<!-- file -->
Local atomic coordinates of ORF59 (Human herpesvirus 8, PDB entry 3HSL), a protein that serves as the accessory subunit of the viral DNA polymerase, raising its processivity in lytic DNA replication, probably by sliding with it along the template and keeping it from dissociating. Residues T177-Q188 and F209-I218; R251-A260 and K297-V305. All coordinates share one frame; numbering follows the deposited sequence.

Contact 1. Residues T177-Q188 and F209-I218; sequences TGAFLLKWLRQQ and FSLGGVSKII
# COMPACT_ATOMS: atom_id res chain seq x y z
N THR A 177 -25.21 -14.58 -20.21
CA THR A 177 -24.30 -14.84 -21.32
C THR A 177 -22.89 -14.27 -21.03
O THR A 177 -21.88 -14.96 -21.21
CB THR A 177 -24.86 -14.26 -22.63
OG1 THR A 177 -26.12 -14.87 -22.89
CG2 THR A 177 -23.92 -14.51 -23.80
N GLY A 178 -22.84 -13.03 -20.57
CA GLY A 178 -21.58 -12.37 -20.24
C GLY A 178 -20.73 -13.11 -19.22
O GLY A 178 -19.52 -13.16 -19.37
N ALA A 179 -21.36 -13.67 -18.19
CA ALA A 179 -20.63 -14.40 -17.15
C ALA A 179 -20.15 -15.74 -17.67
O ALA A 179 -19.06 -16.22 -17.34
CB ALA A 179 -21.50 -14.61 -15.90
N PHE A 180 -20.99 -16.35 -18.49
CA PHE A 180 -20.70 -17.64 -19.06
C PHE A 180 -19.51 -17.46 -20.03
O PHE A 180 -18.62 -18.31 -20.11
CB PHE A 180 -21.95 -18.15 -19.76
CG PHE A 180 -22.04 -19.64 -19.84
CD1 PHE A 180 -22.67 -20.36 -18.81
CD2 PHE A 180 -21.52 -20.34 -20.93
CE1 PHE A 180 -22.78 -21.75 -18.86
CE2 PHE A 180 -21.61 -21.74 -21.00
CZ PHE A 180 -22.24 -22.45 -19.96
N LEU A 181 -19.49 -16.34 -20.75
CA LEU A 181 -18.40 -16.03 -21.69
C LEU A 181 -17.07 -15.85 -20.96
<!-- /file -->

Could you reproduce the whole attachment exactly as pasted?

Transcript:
Local atomic coordinates of ORF59 (Human herpesvirus 8, PDB entry 3HSL), a protein that serves as the accessory subunit of the viral DNA polymerase, raising its processivity in lytic DNA replication, probably by sliding with it along the template and keeping it from dissociating. Residues T177-Q188 and F209-I218; R251-A260 and K297-V305. All coordinates share one frame; numbering follows the deposited sequence.

Contact 1. Residues T177-Q188 and F209-I218; sequences TGAFLLKWLRQQ and FSLGGVSKII
# COMPACT_ATOMS: atom_id res chain seq x y z
N THR A 177 -25.21 -14.58 -20.21
CA THR A 177 -24.30 -14.84 -21.32
C THR A 177 -22.89 -14.27 -21.03
O THR A 177 -21.88 -14.96 -21.21
CB THR A 177 -24.86 -14.26 -22.63
OG1 THR A 177 -26.12 -14.87 -22.89
CG2 THR A 177 -23.92 -14.51 -23.80
N GLY A 178 -22.84 -13.03 -20.57
CA GLY A 178 -21.58 -12.37 -20.24
C GLY A 178 -20.73 -13.11 -19.22
O GLY A 178 -19.52 -13.16 -19.37
N ALA A 179 -21.36 -13.67 -18.19
CA ALA A 179 -20.63 -14.40 -17.15
C ALA A 179 -20.15 -15.74 -17.67
O ALA A 179 -19.06 -16.22 -17.34
CB ALA A 179 -21.50 -14.61 -15.90
N PHE A 180 -20.99 -16.35 -18.49
CA PHE A 180 -20.70 -17.64 -19.06
C PHE A 180 -19.51 -17.46 -20.03
O PHE A 180 -18.62 -18.31 -20.11
CB PHE A 180 -21.95 -18.15 -19.76
CG PHE A 180 -22.04 -19.64 -19.84
CD1 PHE A 180 -22.67 -20.36 -18.81
CD2 PHE A 180 -21.52 -20.34 -20.93
CE1 PHE A 180 -22.78 -21.75 -18.86
CE2 PHE A 180 -21.61 -21.74 -21.00
CZ PHE A 180 -22.24 -22.45 -19.96
N LEU A 181 -19.49 -16.34 -20.75
CA LEU A 181 -18.40 -16.03 -21.69
C LEU A 181 -17.07 -15.85 -20.96